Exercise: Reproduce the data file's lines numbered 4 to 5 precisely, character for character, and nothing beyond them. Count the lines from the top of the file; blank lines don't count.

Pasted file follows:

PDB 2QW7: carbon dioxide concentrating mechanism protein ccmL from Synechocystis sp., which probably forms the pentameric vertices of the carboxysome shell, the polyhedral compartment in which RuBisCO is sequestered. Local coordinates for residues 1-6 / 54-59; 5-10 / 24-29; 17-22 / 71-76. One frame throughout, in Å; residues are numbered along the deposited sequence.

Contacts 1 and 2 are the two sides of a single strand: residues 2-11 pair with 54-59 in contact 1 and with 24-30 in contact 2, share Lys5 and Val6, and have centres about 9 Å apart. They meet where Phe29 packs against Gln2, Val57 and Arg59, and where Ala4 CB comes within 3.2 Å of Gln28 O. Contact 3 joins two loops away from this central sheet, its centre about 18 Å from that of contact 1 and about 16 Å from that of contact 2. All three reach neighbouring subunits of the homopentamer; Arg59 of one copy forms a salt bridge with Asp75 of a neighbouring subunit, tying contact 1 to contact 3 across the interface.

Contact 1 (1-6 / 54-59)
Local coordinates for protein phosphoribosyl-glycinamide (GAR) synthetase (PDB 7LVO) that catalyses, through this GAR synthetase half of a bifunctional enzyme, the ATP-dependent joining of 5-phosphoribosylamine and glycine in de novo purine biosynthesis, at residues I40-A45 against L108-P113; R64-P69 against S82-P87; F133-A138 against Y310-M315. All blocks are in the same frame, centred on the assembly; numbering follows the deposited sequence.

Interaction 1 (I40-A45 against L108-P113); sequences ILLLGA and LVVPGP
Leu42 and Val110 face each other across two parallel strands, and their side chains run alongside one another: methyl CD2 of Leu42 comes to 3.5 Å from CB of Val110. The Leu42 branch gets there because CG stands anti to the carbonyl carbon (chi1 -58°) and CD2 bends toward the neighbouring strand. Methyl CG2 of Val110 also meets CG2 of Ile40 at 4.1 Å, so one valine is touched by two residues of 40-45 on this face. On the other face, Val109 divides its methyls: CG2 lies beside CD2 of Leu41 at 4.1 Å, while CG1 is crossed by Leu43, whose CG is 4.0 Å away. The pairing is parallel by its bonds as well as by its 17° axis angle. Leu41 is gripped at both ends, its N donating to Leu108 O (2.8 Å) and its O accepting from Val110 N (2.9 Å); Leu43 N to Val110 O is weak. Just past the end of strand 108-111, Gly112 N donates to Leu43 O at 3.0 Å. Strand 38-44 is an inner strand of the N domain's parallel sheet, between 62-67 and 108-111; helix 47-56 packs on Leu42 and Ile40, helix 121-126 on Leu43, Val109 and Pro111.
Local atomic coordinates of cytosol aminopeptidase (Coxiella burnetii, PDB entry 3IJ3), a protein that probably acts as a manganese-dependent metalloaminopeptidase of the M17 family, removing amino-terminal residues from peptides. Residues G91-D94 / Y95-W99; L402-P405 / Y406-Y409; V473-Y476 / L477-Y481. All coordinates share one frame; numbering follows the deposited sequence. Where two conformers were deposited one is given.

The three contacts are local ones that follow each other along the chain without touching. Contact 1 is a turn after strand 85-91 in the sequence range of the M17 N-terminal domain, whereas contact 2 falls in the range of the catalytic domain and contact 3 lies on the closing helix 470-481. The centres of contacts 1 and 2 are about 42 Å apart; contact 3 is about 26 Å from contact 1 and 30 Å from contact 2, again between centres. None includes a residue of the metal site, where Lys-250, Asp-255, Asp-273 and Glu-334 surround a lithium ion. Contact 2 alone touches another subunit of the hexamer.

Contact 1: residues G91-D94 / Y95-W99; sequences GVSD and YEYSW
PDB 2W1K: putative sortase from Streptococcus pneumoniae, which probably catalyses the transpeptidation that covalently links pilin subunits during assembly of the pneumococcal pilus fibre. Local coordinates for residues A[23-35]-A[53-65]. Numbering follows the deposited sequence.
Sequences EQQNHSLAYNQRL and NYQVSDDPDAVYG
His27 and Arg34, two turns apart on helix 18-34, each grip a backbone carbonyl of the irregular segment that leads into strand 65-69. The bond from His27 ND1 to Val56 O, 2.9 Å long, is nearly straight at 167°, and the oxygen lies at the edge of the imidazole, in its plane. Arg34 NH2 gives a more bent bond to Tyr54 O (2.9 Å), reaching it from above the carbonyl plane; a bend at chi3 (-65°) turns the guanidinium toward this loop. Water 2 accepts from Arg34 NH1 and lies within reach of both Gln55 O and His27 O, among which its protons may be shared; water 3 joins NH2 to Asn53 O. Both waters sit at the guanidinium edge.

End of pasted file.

Local coordinates for protein phosphoribosyl-glycinamide (GAR) synthetase (PDB 7LVO) that catalyses, through this GAR synthetase half of a bifunctional enzyme, the ATP-dependent joining of 5-phosphoribosylamine and glycine in de novo purine biosynthesis, at residues I40-A45 against L108-P113; R64-P69 against S82-P87; F133-A138 against Y310-M315. All blocks are in the same frame, centred on the assembly; numbering follows the deposited sequence.

Interaction 1 (I40-A45 against L108-P113); sequences ILLLGA and LVVPGP